Stamp Prices Go Up Tomorrow. Here’s How to Avoid the Increase

Stamp Prices Go Up Tomorrow. Here’s How to Avoid the Increase

The price of stamps is going up again on Sunday, the second increase this year and the third in the past 12 months. 

The cost of a first-class “forever” stamp will go from 63 cents to 66 cents. That follows a jump from 60 to 63 cents in late January and, prior to that, from 58 to 60 cents in July 2022.

In a statement, the US Postal Service blamed the hike on inflation, as well as what it labeled an earlier “defective pricing model.”

It will be the fifth uptick in stamp prices since January 2019, when they retailed for 50 cents.  

Here’s what you need to know about the increase, including why it’s happening, what products are being affected and how you can avoid paying more (at least for a while).

For more money tips, find out how to save on car insurance and your internet bill.

How much is the price of stamps going up?

On July 9, the cost of a first-class stamp will rise from 63 to 66 cents, a 4.6% increase. 

There will be increases in other Post Office offerings, as well. 

USPS increases

Product Current Price New Price
Letters (1 oz.) 63 cents 66 cents
Letters (metered 1 oz.) 60 cents 63 cents
Domestic Postcards 48 cents 51 cents
International Postcards $1.45 $1.50
International Letter (1 oz.) $1.45 $1.50

Are there changes to shipping rates?

On July 9, the Post Office will also launch USPS Ground Advantage, a new shipping service intended to replace and combine existing offerings.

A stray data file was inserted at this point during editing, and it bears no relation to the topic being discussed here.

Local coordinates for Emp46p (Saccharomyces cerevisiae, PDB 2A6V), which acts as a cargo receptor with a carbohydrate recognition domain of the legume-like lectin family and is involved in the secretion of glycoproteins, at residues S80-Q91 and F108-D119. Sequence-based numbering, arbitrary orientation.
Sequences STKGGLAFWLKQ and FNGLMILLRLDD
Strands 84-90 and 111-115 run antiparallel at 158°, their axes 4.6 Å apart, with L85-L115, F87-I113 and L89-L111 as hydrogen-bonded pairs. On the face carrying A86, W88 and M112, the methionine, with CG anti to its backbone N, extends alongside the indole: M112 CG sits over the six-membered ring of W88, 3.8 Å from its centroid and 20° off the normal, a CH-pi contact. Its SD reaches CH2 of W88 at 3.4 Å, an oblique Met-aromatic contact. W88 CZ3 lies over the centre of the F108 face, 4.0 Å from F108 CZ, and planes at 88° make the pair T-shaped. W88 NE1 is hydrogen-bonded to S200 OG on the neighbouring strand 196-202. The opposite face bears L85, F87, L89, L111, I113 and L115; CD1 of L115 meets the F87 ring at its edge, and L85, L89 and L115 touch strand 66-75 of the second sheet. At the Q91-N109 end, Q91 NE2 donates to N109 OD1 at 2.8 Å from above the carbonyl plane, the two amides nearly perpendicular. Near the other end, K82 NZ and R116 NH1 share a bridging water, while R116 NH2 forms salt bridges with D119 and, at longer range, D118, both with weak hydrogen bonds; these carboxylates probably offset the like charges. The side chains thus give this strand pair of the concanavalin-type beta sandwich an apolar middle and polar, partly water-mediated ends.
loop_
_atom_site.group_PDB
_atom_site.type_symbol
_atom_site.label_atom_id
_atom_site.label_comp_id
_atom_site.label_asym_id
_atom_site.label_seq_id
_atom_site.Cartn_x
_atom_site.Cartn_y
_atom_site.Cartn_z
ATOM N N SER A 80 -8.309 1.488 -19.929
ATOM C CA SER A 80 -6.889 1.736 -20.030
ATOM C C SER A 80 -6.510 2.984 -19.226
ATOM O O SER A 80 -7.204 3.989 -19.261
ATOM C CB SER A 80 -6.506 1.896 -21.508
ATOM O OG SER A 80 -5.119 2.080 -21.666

The new offering will actually reflect a 3.2% decrease in retail prices and a 0.7% drop in commercial prices, and will include free package pickup and $100 insurance coverage.

USPS Ground Advantage “provides a simple, reliable, and more affordable way to ship packages in two-to-five business days across the continental United States,” the agency said in a release.

Details on pricing information can be found on the Postal Service’s Postal Explorer website.

Why do stamp prices keep going up?

The Post Office is saddled with more than $144 billion in debts and unfunded liabilities, according to the Government Accountability Office. It receives no tax dollars for operating expenses and relies on postage, products and services for funding.

While the Postal Service Reform Act signed by President Joe Biden last year included a $107 billion bailout, analysts say the USPS underestimated its losses from marketing mailing and other sources.

Unveiled in 2021, Postmaster General Louis DeJoy’s 10-year plan to overhaul the agency projected it would break even this year for the first time in nearly two decades. Now, a little more than two years later, DeJoy has pushed that goal to 2030.

He acknowledged that, after reporting a net loss of $2.5 billion in the second quarter of 2023 alone, the Post Office will likely close out the year at least $4 billion in the red.

By raising prices twice yearly, the USPS hopes to generate an additional $44 billion by 2031, Reuters reported

How to avoid paying more for stamps

You can dodge the price hike, at least temporarily, by purchasing Forever stamps before July 9. Forever stamps are always valid, regardless of when they were bought or the price paid.

Forever stamps are available at online retailers like Amazon or directly from the US Postal Service website.

For more money tips, discover the best times to fly and easy ways to save on gas.

Source link

Scroll to Top